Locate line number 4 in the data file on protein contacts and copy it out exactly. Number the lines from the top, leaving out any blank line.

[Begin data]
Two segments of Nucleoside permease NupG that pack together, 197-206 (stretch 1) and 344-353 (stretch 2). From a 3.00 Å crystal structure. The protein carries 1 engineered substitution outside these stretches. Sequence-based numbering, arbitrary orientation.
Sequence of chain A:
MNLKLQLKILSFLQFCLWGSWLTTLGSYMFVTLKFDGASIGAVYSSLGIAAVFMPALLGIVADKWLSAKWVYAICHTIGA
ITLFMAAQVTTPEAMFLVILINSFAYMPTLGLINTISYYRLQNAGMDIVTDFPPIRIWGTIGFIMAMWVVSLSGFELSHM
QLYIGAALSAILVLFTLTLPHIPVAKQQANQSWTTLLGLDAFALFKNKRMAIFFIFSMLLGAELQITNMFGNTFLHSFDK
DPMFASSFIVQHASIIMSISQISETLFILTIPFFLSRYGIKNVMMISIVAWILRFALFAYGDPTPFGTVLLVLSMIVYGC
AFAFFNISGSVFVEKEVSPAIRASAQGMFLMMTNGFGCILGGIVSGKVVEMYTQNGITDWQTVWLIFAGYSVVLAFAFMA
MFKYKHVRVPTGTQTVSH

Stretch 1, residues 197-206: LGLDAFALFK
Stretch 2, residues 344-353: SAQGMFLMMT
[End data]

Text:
ITLFMAAQVTTPEAMFLVILINSFAYMPTLGLINTISYYRLQNAGMDIVTDFPPIRIWGTIGFIMAMWVVSLSGFELSHM